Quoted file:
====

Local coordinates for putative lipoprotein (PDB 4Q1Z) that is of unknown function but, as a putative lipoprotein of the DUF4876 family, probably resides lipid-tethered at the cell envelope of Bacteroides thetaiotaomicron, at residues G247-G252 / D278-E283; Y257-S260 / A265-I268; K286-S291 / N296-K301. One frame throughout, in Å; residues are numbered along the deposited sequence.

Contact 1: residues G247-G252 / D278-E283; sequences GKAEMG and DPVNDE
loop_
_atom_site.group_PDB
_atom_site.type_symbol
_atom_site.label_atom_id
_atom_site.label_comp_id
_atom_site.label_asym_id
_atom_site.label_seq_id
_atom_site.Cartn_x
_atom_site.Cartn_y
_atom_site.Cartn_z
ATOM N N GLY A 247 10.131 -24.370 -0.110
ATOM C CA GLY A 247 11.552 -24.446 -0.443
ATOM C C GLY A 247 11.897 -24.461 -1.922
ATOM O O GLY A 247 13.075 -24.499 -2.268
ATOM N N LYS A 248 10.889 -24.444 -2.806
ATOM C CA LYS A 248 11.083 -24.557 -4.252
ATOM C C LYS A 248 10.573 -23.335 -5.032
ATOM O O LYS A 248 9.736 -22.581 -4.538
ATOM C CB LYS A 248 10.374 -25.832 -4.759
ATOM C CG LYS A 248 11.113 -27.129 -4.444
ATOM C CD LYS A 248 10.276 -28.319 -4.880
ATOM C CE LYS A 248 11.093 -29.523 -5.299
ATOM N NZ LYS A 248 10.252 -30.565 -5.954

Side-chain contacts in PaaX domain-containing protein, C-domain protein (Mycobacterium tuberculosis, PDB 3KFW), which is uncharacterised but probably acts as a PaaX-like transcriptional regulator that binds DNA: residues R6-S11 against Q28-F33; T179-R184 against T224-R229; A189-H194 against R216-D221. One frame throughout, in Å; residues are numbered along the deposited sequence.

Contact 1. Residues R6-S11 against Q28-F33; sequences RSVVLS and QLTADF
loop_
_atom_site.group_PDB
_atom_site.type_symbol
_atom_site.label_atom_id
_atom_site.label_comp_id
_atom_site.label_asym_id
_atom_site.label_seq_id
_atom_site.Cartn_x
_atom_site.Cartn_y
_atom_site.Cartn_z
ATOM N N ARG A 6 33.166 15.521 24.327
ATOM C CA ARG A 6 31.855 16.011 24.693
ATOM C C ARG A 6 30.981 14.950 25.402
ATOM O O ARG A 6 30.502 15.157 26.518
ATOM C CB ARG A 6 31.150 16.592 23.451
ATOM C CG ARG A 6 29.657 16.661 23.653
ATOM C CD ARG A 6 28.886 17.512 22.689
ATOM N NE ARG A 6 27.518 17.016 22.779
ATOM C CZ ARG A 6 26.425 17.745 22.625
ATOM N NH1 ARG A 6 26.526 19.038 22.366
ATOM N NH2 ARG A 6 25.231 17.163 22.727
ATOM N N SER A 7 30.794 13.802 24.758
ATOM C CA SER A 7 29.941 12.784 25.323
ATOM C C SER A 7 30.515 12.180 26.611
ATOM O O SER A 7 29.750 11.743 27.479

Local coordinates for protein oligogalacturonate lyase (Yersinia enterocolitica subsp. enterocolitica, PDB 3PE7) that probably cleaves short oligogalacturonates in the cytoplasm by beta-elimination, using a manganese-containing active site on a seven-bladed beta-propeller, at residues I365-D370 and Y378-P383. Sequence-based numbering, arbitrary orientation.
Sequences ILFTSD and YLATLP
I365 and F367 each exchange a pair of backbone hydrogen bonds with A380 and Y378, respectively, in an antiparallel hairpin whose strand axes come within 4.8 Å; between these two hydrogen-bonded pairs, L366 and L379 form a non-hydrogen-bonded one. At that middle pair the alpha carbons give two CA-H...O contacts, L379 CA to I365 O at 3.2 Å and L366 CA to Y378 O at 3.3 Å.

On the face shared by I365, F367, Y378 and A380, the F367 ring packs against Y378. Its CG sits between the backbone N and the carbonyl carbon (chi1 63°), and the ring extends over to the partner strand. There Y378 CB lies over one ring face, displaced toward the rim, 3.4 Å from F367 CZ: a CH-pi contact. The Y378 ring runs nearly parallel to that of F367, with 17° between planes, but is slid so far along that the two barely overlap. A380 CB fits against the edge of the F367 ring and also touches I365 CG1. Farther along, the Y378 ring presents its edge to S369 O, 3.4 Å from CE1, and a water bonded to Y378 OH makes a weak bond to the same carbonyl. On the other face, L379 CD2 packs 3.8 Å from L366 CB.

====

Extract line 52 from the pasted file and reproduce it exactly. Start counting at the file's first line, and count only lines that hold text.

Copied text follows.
ATOM O O SER A 7 29.750 11.743 27.479